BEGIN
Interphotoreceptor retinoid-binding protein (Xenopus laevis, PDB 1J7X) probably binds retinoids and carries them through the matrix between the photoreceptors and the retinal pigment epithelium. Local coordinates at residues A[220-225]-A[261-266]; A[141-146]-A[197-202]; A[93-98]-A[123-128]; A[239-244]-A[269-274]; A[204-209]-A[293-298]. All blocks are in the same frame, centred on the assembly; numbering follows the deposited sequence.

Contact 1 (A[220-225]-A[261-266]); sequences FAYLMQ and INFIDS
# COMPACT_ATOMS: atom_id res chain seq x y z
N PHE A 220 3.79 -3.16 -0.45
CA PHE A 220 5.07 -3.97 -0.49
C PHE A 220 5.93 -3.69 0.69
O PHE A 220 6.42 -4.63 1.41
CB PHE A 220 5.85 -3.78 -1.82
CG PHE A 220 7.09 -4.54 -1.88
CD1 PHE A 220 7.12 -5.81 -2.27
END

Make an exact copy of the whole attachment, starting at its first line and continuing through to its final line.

Interphotoreceptor retinoid-binding protein (Xenopus laevis, PDB 1J7X) probably binds retinoids and carries them through the matrix between the photoreceptors and the retinal pigment epithelium. Local coordinates at residues A[220-225]-A[261-266]; A[141-146]-A[197-202]; A[93-98]-A[123-128]; A[239-244]-A[269-274]; A[204-209]-A[293-298]. All blocks are in the same frame, centred on the assembly; numbering follows the deposited sequence.

Contact 1 (A[220-225]-A[261-266]); sequences FAYLMQ and INFIDS
# COMPACT_ATOMS: atom_id res chain seq x y z
N PHE A 220 3.79 -3.16 -0.45
CA PHE A 220 5.07 -3.97 -0.49
C PHE A 220 5.93 -3.69 0.69
O PHE A 220 6.42 -4.63 1.41
CB PHE A 220 5.85 -3.78 -1.82
CG PHE A 220 7.09 -4.54 -1.88
CD1 PHE A 220 7.12 -5.81 -2.27